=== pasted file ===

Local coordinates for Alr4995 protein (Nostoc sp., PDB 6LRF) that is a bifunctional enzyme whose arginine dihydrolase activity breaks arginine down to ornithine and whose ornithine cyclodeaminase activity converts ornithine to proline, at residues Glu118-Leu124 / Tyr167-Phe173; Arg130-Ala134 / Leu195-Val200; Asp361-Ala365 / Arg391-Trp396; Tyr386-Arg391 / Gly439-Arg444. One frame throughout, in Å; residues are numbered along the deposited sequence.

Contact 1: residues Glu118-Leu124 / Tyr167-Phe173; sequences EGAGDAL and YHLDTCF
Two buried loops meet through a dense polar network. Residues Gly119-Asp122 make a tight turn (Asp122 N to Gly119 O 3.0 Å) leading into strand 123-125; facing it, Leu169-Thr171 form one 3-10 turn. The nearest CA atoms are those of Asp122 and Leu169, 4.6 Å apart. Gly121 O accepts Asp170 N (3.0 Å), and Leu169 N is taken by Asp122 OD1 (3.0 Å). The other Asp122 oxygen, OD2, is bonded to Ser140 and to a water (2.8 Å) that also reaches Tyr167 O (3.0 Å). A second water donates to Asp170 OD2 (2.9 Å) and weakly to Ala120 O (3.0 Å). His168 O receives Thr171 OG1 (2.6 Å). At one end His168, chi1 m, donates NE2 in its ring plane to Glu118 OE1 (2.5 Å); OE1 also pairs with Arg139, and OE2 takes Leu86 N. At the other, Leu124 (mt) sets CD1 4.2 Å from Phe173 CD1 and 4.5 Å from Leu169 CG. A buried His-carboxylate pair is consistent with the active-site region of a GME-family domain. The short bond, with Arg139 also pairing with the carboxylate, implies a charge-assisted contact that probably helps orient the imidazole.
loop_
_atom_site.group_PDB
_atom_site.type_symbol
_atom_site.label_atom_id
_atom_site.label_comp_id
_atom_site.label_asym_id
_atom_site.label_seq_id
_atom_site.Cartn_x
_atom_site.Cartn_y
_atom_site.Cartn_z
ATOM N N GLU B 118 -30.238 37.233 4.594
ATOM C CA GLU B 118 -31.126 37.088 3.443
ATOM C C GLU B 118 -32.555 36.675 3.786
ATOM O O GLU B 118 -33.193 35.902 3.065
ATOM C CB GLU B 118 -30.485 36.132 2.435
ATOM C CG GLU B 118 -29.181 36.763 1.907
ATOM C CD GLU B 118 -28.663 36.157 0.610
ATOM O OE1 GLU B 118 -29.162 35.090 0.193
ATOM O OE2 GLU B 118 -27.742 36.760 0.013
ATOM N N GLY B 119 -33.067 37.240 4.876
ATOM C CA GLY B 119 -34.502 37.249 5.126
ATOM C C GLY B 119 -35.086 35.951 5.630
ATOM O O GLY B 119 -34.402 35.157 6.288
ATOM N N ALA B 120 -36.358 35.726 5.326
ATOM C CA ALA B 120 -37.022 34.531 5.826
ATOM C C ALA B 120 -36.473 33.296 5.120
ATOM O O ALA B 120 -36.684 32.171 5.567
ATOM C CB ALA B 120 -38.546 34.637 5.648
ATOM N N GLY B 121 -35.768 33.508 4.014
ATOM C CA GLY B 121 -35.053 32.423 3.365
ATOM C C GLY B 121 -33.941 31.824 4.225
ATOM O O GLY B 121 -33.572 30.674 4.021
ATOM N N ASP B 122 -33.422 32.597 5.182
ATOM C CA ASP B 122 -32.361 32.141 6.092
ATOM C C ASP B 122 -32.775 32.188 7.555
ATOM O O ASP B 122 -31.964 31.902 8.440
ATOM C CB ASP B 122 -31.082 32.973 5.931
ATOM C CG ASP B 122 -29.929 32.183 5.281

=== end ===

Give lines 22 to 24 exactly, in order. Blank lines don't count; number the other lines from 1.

ATOM O OE2 GLU B 118 -27.742 36.760 0.013
ATOM N N GLY B 119 -33.067 37.240 4.876
ATOM C CA GLY B 119 -34.502 37.249 5.126